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Enhancing and Tuning Electroluminescence with Nanoantennas

Final Report Summary - EN-LUMINATE (Enhancing and Tuning Electroluminescence with Nanoantennas)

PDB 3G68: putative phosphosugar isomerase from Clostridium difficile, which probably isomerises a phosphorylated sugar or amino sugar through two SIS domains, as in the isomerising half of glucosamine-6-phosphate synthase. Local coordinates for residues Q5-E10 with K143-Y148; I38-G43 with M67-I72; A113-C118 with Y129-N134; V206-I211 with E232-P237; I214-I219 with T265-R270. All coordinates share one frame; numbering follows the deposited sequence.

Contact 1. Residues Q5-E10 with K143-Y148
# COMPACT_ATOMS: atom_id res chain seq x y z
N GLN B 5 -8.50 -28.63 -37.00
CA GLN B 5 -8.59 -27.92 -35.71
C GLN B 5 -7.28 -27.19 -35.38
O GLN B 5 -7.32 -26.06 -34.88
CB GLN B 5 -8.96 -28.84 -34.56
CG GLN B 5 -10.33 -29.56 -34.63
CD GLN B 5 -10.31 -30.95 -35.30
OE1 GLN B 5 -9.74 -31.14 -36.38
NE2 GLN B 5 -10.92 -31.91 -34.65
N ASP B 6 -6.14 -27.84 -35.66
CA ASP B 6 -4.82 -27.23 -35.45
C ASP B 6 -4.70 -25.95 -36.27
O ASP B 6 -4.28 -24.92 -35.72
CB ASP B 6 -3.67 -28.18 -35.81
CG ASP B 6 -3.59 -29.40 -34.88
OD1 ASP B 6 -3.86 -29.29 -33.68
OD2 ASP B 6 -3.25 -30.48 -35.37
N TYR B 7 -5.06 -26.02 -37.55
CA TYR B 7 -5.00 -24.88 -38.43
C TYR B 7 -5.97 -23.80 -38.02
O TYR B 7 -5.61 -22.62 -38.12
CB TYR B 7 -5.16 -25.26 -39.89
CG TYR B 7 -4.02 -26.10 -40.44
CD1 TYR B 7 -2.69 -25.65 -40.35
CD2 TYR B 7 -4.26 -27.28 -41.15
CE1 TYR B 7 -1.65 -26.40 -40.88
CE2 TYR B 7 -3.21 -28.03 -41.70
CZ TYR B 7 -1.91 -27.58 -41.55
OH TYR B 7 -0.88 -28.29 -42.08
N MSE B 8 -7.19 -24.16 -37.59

Control over light-matter interaction is one of the major research themes of this decade. Being able to enhance and tune the interaction of a light wave with a molecule or material opens up exciting applications. The near-infrared (800 – 1800 nm) is of particular interest due to its importance for bio-imaging and telecommunication and the lack of good molecular emitters in this wavelength range. Here, we applied metallic nanostructures as antennas to concentrate the electromagnetic field of light and consequently changed the properties of the emitters. We integrated plasmonic nanoantennas in light-emitting field-effect transistors with semiconducting polymers and purified single–walled carbon nanotube that exhibit fast charge transport and emit light in the near infrared to improve and tune their electroluminescence. By applying plasmonic crystals of periodic nanodisk arrays fabricated by top-down electron-beam lithography and random nanorod films produced by bottom-up colloidal synthesis we enhanced the outcoupling efficiency of the emitted photons, increased the radiative decay of the excited states and consequently improved emission efficiency but also changed the emission wavelength and directionality. We further used near-infrared emitting semiconducting polymers and semiconducting single–walled carbon nanotube in cavity-integrated light-emitting field-effect transistors to demonstrate optically and electrically pumped exciton-polariton formation (i.e. new quasiparticles resulting from the hybridization of light and matter) via strong coupling and thus fundamentally changed the emission properties of these materials. Thanks to the accompanying optimized purification of materials, improved processing of devices and enhanced understanding of charge transport and electroluminescence in thin films of semiconducting polymers and carbon nanotubes we reached current and hence polariton densities that are promising for future electrically pumped polariton lasing at room temperature.